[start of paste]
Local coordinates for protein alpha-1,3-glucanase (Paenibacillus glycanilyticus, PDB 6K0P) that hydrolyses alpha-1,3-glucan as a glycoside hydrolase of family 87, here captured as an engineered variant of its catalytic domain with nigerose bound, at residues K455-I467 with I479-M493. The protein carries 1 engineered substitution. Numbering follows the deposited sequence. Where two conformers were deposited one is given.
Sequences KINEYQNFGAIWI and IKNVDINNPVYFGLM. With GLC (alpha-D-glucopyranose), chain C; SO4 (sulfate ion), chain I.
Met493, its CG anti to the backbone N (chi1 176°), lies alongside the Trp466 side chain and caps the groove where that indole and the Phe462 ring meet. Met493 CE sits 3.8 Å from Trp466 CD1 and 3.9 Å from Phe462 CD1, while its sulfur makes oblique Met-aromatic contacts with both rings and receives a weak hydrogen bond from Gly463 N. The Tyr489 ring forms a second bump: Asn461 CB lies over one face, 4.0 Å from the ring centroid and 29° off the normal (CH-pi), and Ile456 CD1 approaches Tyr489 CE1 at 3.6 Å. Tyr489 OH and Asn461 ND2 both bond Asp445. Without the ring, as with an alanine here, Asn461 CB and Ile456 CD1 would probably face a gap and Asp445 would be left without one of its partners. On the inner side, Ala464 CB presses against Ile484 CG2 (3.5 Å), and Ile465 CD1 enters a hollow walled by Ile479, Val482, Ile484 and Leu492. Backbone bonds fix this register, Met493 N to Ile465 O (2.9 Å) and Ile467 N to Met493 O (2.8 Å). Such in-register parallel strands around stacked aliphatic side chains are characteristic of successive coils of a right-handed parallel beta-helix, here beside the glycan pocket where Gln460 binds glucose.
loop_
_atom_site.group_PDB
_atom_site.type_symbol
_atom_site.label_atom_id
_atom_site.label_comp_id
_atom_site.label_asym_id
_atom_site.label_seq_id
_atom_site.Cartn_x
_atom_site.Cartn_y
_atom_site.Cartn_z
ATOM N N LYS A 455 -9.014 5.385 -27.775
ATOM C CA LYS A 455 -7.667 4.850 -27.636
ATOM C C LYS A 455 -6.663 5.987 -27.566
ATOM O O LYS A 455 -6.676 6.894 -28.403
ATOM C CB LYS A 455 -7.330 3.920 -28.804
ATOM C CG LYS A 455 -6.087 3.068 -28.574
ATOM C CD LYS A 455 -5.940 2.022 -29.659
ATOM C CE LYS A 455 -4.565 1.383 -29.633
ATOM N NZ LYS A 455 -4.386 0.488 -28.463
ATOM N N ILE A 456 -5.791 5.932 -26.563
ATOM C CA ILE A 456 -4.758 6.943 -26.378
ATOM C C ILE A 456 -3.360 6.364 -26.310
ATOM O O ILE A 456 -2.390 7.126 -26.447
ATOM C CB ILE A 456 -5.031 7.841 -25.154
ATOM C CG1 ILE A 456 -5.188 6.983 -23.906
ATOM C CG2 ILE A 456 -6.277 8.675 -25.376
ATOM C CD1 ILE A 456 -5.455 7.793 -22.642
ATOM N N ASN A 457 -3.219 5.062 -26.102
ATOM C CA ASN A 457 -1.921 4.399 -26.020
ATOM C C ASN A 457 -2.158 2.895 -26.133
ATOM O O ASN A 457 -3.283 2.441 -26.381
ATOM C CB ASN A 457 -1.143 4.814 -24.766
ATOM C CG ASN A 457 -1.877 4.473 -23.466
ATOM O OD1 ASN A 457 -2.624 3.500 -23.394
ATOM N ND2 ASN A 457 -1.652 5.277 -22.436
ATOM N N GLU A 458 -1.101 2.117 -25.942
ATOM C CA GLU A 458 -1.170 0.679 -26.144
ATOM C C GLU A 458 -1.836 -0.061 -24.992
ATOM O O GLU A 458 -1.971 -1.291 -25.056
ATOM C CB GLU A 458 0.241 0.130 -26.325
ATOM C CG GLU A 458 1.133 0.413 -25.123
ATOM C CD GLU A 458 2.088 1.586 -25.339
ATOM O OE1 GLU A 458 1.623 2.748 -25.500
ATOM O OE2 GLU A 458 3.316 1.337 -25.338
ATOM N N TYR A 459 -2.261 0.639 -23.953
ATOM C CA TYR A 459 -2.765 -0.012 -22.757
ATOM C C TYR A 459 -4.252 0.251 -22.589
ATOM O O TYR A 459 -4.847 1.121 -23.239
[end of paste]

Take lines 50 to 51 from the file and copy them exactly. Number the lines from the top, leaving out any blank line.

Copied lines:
ATOM C C TYR A 459 -4.252 0.251 -22.589
ATOM O O TYR A 459 -4.847 1.121 -23.239